But if you look, if you have that perspective, then you can see what happened in the last 60 years. Aid actually did the opposite. It empowered authorities, and, as a result, marginalized citizens. The authorities did not have the reason to make economic growth happen so that they could tax people and make more money for to run their business. Because they were getting it from abroad. And in fact, if you see oil-rich countries, where citizens are not yet empowered, the same thing goes -- Nigeria, Saudi Arabia, all sorts of countries. Because the aid and oil or mineral money acts the same way. It empowers authorities, without activating the citizens -- their hands, legs, brains, what have you.
And if you agree with that, then I think the best way to improve these countries is to recognize that economic development is of the people, by the people, for the people. And that is the real network effect. If citizens can network and make themselves more organized and productive, so that their voices are heard, so then things would improve.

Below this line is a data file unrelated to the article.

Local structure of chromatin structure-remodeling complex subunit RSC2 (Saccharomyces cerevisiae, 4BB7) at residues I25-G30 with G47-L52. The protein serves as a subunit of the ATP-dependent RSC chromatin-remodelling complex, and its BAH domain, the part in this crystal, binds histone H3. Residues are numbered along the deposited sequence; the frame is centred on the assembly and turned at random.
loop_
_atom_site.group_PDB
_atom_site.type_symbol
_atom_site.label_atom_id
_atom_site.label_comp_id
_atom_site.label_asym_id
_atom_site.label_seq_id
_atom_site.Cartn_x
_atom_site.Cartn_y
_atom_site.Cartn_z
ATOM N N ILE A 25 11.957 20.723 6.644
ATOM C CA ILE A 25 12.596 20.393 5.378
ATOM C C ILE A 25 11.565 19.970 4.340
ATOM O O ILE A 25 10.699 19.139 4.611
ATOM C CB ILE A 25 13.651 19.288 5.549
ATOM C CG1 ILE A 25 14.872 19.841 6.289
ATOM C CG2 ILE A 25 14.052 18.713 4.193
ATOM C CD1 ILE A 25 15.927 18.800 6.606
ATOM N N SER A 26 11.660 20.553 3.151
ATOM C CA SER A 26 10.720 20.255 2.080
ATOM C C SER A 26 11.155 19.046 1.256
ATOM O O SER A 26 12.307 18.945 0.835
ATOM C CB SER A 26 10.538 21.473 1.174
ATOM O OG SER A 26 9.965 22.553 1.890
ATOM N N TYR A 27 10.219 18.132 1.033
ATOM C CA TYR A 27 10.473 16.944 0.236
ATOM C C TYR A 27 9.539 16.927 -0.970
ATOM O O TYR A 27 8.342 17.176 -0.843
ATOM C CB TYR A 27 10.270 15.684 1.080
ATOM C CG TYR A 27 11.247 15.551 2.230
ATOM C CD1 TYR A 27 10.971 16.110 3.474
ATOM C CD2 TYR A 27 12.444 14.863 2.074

And to contrast that, you can see the most important institution in the world, the World Bank, is an organization of the government, by the government, for the governments. Just see the contrast. And that is the perspective I have, and then I can start my story.
Of course, how would you empower citizens? There could be all sorts of technologies. And one is cell phones. Recently "The Economist" recognized this, but I stumbled upon the idea 12 years ago, and that's what I've been working on. So 12 years ago, I was trying to be an investment banker in New York.